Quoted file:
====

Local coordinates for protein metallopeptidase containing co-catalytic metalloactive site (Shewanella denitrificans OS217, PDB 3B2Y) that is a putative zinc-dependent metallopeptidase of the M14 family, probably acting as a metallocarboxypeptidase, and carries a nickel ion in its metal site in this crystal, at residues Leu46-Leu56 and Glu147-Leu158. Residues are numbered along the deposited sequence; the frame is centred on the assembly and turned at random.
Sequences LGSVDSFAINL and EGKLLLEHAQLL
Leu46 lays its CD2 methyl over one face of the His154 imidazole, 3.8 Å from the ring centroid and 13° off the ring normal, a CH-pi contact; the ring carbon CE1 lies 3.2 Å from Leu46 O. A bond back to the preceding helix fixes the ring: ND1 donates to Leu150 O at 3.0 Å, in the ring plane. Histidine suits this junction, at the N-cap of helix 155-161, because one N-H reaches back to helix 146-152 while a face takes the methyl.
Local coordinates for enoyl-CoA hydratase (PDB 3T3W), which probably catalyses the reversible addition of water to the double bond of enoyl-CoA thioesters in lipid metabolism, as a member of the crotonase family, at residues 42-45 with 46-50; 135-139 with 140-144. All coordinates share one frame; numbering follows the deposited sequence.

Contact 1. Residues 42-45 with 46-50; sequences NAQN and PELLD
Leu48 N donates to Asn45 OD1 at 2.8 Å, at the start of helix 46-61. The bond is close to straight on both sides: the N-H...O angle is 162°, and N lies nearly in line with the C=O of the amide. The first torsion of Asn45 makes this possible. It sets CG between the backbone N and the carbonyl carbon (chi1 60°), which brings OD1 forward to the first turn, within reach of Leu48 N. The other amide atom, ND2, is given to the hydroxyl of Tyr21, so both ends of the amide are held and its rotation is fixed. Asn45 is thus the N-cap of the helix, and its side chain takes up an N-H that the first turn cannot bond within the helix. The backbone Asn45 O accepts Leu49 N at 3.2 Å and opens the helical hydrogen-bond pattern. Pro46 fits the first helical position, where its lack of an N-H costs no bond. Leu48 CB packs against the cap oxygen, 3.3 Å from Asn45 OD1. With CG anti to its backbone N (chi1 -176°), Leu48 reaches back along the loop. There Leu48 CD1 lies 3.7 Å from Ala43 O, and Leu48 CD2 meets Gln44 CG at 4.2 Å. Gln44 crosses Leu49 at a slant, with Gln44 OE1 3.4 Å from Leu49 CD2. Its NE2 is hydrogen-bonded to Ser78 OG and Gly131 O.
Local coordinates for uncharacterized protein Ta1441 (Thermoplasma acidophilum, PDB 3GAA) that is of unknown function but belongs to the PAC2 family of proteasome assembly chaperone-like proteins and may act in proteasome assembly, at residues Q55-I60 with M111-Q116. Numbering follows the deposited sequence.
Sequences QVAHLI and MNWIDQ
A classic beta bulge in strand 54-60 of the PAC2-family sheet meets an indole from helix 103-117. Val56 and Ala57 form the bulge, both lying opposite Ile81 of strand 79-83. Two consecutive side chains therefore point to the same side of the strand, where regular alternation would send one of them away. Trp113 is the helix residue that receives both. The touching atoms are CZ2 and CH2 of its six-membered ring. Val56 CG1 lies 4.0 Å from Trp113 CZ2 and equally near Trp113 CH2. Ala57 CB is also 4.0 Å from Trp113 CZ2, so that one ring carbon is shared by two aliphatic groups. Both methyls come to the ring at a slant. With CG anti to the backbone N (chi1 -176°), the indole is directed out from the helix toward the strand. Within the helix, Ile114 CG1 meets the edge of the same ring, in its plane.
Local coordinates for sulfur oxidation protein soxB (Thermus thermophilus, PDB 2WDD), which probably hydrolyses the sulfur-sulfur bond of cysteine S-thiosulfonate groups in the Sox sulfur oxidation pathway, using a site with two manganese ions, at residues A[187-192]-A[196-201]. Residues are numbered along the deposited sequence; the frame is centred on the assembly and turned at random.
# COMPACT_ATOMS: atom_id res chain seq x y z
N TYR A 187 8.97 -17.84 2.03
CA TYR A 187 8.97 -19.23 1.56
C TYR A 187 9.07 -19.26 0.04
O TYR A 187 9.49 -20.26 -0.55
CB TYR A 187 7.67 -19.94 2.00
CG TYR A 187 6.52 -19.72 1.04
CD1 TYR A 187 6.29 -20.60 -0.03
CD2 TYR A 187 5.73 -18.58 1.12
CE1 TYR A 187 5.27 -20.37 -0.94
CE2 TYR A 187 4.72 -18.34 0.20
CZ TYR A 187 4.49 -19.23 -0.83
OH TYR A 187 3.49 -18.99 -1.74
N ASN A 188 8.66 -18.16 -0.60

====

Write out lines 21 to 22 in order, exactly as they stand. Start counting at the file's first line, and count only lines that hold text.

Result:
CE2 TYR A 187 4.72 -18.34 0.20
CZ TYR A 187 4.49 -19.23 -0.83